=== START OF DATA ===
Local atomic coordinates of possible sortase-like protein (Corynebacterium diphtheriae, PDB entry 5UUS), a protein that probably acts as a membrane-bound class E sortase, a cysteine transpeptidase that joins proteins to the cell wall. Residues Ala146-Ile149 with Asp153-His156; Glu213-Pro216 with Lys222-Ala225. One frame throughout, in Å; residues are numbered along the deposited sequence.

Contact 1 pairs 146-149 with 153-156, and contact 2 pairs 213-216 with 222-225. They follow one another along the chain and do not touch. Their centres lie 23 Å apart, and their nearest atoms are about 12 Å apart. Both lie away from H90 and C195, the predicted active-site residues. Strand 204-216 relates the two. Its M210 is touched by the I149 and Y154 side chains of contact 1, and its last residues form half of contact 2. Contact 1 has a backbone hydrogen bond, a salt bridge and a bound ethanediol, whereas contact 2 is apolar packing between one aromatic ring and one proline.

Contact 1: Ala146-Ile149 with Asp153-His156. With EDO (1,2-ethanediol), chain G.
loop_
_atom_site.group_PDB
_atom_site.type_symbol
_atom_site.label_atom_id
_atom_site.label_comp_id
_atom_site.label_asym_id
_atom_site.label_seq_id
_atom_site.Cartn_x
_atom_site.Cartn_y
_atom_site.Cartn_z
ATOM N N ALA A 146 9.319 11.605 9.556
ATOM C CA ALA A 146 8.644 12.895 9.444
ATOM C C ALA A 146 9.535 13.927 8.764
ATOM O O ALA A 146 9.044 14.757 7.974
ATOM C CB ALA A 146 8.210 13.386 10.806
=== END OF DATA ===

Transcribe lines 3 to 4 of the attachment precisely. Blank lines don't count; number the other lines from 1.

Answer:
Contact 1: Ala146-Ile149 with Asp153-His156. With EDO (1,2-ethanediol), chain G.
loop_